The first chapter is slow, as it would very much like to establish an actual meeting betweenand Fanny Trollope, but can get no farther than showing that it's not unlikely there was one. Thinking of Trollope as a character in an Austen novel is also a okay approximation until her marriage. But if it were common for a woman's life to expand after marriage the way Trollope's did, not even comedies could justify ending with wedding-bells.
She married a barrister Thomas Anthony Trollope; she was thirty, nearly old by the marriage-standards of the day. Their letters are charmingly literate. They had six children,built a big house on rented land, and it all started going wrong.
Thomas Anthony was depressive or something very like it: he antagonized most of the people he knew and couldn't finish, or even start, necessary work. He irritated an elderly uncle into marrying to get an alternate heir, was too attached to his expectations of genteel inheritance to work himself out of the hole, and late in life turned out to have failed to put Fanny's marriage settlements in order, so that he had squandered her money as well as his. As a barrister, he should have known better. No-one implies that he had planned to take advantage, merely that he always took the laziest route, hoping gloomily that it would come right.
Fanny had an opposite temperament, adn generally put two plans in motion to attack any single problem. In 1827, partly to cover their need to rent out their expensive house, she set sail for a new utopian community in the United States. She took three children, two servants, a wagon of furniture, and optimistic hopes that she would help build a truly free society in the republican idyll of Tennessee.
That particular idyll, Nashoba, was a muddy failure - and certainly Fanny had had no idea what pioneering was like. Fanny took the children away promptly, traveling with a young French painter Hervieu who had hoped to be an artist of the New World. They landed in Cincinnati, nearly penniless, with no letters of introduction. Society, such as it was, did not recognize her, especially because Hervieu's earnings (scant) were often supporting the whole crew.
Fanny developed another plan: she was the brains behind two sensationalist and successful waxwork shows - like Haunted Houses, with her children working the special effects. Emboldened by this success, she decided that Cincinnati needed an entire new building of preposterous style, to rent out meeting-rooms and lecture halls and symphony performances. Letters to her husband asked for investment; he sent ill-chosen shop goods instead of capital. Between that, and getting rooked by the builders, and general inexperience on her part, the Trollopes lost their shirts on the venture.¹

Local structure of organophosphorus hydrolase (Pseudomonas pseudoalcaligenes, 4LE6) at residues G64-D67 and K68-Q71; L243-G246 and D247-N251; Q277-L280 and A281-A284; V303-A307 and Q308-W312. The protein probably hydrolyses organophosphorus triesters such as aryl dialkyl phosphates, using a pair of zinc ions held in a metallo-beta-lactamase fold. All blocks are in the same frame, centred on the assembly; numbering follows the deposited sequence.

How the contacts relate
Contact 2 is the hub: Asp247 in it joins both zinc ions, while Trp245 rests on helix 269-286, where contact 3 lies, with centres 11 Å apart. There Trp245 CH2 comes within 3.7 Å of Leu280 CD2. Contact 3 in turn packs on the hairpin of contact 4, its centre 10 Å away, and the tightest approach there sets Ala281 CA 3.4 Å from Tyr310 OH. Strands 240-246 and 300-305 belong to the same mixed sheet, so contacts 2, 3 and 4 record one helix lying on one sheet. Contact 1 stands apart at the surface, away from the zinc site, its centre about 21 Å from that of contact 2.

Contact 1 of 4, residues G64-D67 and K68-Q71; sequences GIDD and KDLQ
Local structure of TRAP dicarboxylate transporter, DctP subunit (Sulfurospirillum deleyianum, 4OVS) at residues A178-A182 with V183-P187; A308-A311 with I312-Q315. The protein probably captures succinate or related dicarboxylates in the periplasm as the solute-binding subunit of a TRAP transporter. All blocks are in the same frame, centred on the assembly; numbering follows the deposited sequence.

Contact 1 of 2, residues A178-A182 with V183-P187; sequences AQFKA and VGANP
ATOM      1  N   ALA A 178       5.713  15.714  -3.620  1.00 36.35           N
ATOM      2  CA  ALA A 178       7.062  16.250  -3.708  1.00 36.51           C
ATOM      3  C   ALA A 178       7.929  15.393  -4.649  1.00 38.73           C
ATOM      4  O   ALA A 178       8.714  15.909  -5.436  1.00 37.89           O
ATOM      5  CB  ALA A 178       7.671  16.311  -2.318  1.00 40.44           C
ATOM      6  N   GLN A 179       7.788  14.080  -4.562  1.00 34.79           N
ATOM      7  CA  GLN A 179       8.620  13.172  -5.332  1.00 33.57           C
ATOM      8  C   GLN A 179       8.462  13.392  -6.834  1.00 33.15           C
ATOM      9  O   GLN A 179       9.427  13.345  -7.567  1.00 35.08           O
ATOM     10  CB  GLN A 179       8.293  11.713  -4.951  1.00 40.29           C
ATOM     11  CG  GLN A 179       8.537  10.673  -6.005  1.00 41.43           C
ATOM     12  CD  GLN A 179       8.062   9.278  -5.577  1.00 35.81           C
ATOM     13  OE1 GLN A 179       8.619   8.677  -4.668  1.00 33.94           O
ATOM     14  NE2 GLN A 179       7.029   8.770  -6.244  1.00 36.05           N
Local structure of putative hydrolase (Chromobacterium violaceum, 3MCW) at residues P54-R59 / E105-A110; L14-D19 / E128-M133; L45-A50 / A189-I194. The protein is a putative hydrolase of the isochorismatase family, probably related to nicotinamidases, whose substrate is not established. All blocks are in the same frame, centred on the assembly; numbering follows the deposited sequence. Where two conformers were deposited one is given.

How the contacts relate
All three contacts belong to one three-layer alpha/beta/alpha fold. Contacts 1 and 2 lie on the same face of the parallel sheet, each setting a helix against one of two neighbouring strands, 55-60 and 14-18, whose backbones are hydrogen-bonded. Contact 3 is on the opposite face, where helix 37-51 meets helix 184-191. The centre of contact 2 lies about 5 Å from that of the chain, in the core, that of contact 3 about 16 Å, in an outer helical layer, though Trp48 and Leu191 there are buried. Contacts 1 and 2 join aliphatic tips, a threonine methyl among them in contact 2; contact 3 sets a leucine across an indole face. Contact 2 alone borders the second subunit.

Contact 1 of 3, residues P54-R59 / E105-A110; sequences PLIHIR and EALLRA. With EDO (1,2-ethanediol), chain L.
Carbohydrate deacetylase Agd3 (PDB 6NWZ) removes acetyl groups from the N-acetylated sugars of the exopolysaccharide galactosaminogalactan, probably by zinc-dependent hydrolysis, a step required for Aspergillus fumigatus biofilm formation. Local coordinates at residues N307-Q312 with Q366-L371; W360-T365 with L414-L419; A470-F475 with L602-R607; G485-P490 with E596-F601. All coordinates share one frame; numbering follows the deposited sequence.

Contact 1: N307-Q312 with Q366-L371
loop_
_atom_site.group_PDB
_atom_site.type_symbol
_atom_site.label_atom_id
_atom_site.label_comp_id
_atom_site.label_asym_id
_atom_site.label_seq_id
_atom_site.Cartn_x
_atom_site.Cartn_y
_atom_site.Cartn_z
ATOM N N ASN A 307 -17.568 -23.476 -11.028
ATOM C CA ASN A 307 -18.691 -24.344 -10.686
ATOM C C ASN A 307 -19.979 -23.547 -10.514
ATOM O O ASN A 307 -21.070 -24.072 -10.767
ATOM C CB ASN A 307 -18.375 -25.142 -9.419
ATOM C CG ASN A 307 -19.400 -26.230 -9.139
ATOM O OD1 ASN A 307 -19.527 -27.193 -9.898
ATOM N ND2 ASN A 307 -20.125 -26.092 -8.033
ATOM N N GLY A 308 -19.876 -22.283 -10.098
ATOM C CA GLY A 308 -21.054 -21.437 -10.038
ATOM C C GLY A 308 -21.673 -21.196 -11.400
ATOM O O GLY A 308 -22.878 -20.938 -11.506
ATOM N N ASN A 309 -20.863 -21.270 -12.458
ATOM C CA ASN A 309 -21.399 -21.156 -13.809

After struggling back to England under a cloud of suspicion (that French painter²), she wrote up her disappointed views of the United States in Domestic Manners of the Americans. I think she's unfair in comparing her experience as a penniless nobody in the US to her experience of society as a well-connected, if indebted, woman in England; but she was probably accurate in showing up the pretentious manners and coarse habits of the new republic³, and she was vividly condemnatory of slavery. It was, politically, a receptive moment for such a book in England, and both Tories and abolitionists took it up. It sold well. It sold even better in the States, but she didn't get any royalties from that.
Next, a potboiler novel set in the States, to reuse her notes while making more money; after that, twenty years of success and incredibly hard work as a writer. She was an equal of Dickens in some ways - output not least - she could keep several serialized novels going at a time, she wrote about Issues that reviewers considered improper for a lady, she has some minor 'firsts' for the English novel; sequels, an ex-policeman private eye. She churned them out like plain sewing while nursing her husband and three children through their deaths (TB), while running away from creditors to the Continent, while traveling around revolution-haunted Europe to find cheaper living or material for books.
Her sonis the better writer, but not quite as much better as he thought he was - he was so Victorian in his conventionality and expectation of ease, where she was still a bit rough and clear-spoken like the late Georgian she was. They both have novels that are easy to read as versions of each other's lives; he resented her for leaving for the States (he hadn't gone, and was extra sympathetic to his father), she could tell he was shy and ambitious even before he began to write. She didn't live long enough to read his Autobiography, which was particularly dismissive of her.
Neville-Sington chooses to believe that the unkind representation of the writing woman in Anthony's The Way We Live Now is not like Fanny, maybe not even like what Anthony finally remembered of the mother who supported him. Instead, she quotes a bit of his description of Glencora Palliser: "...in her disposition and temper she was altogether generous. I do not know that she was at all points a lady, but had Fate so willed it she would have been a perfect gentleman."
¹ The building seems to have been a modest success once it existed, though.
² There doesn't seem to have been any romance between them, but they were loyal coworkers for decades.
³ Mark Twain thought so.